9 must-see patriarchy-smashing moments from the 2017 Golden Globes.

"I think the world could do with a few more women in the center of it."

At the 74th Golden Globes, the patriarchy was smashed so many times, a sexist army of misogynistic sexists couldn't have put it back together.

A number of women received accolades for their incredible work, while also taking public stands against misogyny and bigotry over and over and over again. Well done, 2017, you're off to a not-totally-terrible start.

From same-sex kisses on the red carpet to gendered fashion statements, we've seen blips of such expression at awards shows in the past, but it's difficult to recall another award show so ripe with memorable feminist moments.


Here are nine of our favorite instances of patriarchy-smashing from the 2017 Golden Globes:

1. Evan Rachel Wood rocked one smokin' hot suit.

Hello, gorgeous! Photo by Frazer Harrison/Getty Images.

Sure, Wood isn't the first woman to sport a suit at an awards show (let's not forget the illustrious Diane Keaton), but she made the decision to wear this custom Altuzarra suit to send a powerful message to any girls watching at home.

She told USA Today:

"I decided early in the year not to wear any dresses to awards shows to be a gentle reminder to young girls and women that you're not required one if you don't want to, to really be yourself and that your worth is more than the dresses that you wear."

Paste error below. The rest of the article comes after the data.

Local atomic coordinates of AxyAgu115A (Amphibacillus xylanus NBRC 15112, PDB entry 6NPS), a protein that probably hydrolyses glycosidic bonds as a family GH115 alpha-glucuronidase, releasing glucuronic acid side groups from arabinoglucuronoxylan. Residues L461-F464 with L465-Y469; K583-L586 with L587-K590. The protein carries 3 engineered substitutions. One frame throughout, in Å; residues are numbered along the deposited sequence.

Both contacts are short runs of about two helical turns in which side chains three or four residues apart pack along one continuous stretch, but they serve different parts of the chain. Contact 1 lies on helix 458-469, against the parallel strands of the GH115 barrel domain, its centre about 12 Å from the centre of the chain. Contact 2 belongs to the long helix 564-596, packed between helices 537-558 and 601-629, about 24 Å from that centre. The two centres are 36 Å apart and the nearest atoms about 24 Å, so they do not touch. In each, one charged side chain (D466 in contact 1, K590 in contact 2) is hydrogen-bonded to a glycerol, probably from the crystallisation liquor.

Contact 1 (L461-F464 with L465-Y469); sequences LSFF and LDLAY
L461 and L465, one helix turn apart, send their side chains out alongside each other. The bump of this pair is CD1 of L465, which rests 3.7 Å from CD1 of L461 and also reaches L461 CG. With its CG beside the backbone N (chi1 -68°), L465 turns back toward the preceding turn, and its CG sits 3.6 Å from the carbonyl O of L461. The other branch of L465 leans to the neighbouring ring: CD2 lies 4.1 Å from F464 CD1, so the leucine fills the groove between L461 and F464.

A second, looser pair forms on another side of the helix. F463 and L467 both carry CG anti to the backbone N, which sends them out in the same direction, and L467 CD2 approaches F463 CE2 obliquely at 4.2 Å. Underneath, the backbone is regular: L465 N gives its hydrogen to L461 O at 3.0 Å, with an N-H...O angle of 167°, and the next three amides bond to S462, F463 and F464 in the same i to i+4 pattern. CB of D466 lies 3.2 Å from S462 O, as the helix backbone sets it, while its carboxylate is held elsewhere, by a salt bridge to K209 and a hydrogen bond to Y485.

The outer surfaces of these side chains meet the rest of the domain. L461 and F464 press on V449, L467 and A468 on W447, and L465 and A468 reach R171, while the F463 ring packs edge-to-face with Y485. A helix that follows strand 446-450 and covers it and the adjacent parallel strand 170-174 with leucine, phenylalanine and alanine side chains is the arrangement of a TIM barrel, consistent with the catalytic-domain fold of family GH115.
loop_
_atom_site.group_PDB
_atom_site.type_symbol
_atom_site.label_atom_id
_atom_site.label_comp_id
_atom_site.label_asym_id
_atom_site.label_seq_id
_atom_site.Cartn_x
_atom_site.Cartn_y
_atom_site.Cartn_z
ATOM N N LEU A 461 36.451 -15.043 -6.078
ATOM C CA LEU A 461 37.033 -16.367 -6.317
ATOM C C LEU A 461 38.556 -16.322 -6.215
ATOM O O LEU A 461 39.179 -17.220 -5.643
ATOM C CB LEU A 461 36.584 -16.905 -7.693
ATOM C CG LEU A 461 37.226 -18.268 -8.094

2. Sarah Paulson and Amanda Peet's BFF red carpet kiss.

Photo by Frazer Harrison/Getty Images.

Sarah Paulson (who is currently in a relationship with Holland Taylor) and Amanda Peet are not dating, nor was their kiss a stunt for publicity (although it definitely received a ton). It was just the friendly way these two BFFs decided to greet each other on the red carpet.

It also wasn't the first time the friends kissed publicly, so it suggests they're simply trying to do their part to make such a loving gesture part of the norm rather than elicit the standard "OMG two women kissing" reaction.

3. Tracee Ellis Ross dedicated her award to "all the women, women of color, and colorful people whose stories, ideas, thoughts are not always considered worthy and valid and important."

Ross is the first black woman to win a Golden Globe for Best Performance by an Actress in a Television Series, Musical or Comedy, since Debbie Allen in 1983. Not to mention she's a 44-year-old black actress looking fierce and casually killing it in Hollywood. It's definitely time to check out "Blackish" on ABC if you haven't already.

4. Everything Viola Davis said.

Photo by Roberto E. Rodriguez/Getty Images.

There was literally nothing Davis said at the Globes that wasn't awe-inspiring. She continues to bust through glass ceilings, and she does it with power and grace.

She won Best Supporting Actress in a Motion Picture Drama for "Fences," but the highlight of the night was her epic speech honoring a fellow female giant in Hollywood: Meryl Streep.

"You make me proud to be an artist," Davis told Streep. "You make me feel that what I have in me — my body, my face, my age — is enough.”

Which brings us to...